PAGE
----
It is a sweet treat of a ballet that enchants festive theatregoers and has introduced successive generations to dance. But The Nutcracker’s cultural stereotypes, including in its Chinese and Arabian dances, have long caused offence and some audiences have also been alienated by its representation of class and family life.
Step forward Drew McOnie, the Olivier award-winning director and choreographer, who is creating a new production that is “representative of all the people who perhaps felt like The Nutcracker wasn’t necessarily for them”.
McOnie’s version will open this autumn in a new venue, the Tuff Nutt Jazz Club, at London’s Southbank Centre. The ballet’s young heroine, Clara (often presented as upper-class), has become a boy, Clive; the beloved Nutcracker doll is now an Action Man figure. Clive’s relationship with his single father – “who is trying to make ends meet to provide for his only child” – is at the heart of the story. They go on an adventure to “crack open what it is to be a tough nut in this society”.
“For me as a gay man,” McOnie continued, “I can look at The Nutcracker and think that its family unit has not been representative of me. There are a lot of people it doesn’t represent. That’s not just its complicated racial identity but the cultural and class system and other nuanced things.” The Nutcracker, he said, was associated with “a very specific demographic – the particular type of people who go to see The Nutcracker but also the type of people it represents on stage”. His aim, for both his Nutcracker and the other productions created for The McOnie Company, is to create stories that make audiences feel like they belong and have “a reason to come together”.
Tchaikovsky’s music will be reimagined by composer, arranger and alto-saxophonist Cassie Kinoshi who, said McOnie, “would deconstruct the music and put it back together with a loving heart”. The Tuff Nutt, designed by Soutra Gilmour, will bring audiences up close and personal with the dancers – “whirling, leaping and baring their souls millimetres away from you” said McOnie – rather than framed by a proscenium arch.
At a time when theatres are competing against the lure of a night slumped in front of Netflix, McOnie explained that for audiences in the jazz club “you are the director of your own experience” and can explore the venue. “Netflix is edited so that within a millimetre they’re telling you what to look at. The great thing about theatre and dance is that you have a deeper sense of what you choose to look at.”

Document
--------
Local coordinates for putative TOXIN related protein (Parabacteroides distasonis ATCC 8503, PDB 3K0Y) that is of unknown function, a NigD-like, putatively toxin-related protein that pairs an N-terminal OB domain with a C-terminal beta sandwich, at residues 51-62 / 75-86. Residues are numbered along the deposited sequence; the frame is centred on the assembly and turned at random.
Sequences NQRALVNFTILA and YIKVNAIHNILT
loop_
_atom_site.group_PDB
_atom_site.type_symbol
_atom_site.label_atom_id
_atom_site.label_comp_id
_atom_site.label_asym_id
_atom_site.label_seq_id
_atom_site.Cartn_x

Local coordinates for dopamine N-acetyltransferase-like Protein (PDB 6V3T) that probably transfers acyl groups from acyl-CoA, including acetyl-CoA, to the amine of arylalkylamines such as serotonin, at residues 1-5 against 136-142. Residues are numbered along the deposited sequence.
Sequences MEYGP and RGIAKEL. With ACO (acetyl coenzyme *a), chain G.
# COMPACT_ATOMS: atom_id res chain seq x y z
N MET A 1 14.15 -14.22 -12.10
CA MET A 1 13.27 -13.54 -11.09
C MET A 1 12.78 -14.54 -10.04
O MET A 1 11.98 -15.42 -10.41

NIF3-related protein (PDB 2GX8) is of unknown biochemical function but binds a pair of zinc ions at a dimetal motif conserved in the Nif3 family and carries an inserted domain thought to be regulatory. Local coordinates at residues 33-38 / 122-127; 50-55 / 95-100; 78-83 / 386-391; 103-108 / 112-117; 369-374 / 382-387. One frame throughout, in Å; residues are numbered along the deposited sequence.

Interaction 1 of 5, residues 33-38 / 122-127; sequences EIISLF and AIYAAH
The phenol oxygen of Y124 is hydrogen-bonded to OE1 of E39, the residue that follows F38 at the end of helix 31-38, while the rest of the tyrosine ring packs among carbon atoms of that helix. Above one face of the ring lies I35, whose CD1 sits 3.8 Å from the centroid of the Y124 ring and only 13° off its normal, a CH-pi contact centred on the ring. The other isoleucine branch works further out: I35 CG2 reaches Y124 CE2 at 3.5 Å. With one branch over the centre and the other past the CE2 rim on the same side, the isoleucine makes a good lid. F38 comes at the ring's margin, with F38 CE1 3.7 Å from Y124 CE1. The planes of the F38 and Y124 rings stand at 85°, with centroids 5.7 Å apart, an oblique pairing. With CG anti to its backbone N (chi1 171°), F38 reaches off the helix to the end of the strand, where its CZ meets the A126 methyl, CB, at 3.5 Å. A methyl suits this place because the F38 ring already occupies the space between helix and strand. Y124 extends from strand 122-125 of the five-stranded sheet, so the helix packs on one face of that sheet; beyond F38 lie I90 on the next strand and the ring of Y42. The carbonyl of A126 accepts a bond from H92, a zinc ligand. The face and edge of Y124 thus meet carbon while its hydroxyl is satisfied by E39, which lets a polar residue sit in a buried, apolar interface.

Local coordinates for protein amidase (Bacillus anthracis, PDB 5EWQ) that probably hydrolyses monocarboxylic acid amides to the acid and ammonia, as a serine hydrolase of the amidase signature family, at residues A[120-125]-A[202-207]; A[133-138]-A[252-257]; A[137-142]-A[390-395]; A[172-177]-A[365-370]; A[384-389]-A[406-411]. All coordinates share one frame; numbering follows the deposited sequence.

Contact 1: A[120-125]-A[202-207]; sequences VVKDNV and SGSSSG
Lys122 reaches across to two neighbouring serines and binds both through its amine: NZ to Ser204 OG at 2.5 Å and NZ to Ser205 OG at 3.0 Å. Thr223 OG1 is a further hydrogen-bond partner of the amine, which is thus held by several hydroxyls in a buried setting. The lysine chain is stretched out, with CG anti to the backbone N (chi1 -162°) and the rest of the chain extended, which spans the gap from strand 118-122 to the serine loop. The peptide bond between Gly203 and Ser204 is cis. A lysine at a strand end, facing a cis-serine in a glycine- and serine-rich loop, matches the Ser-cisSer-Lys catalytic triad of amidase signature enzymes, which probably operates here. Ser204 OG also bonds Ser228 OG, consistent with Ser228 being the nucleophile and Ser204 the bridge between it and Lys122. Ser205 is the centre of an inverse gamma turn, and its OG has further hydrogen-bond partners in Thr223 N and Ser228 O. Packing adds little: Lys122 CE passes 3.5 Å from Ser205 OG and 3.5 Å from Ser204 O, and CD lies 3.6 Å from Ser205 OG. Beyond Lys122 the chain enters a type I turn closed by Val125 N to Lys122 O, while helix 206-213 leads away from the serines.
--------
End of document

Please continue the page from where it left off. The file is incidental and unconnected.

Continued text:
The Nutcracker is a rite of passage for any choreographer, suggested McOnie: “They all want to get their hands on that music and find their own way through it.” The first version he saw as a spectator was probably the Royal Ballet’s sumptuous staging, which he likened to “seeing a piece of history”, stressing that his new version was not designed to dismiss the Royal Opera House’s traditional Nutcracker but simply offer another take on the story.
As a dancer, McOnie performed in Matthew Bourne’s Nutcracker! in which Clara escapes a grim orphanage (he played Fritz, son of the institution’s owners). Performing over the Christmas period is special because, for many audiences, “it’s their one theatre trip that year” and the “goodwill-to-all sort of energy is present”.
The Nutcracker begins previews on 28 October. Next year, McOnie will unveil an eagerly anticipated adaptation of The Artist, Michel Hazanavicius’s Oscar-winning 2011 film about Hollywood’s silent era. His creative team are “firing on all cylinders” he said but remained tight-lipped on how the dog (played on screen by adorable terrier Uggie) would be represented on stage.
McOnie said Hazanavicius told him: “Drew, you will work your absolute butt off – put everything you’ve got into it – and at the end of the day all anyone is going to care about is the dog!”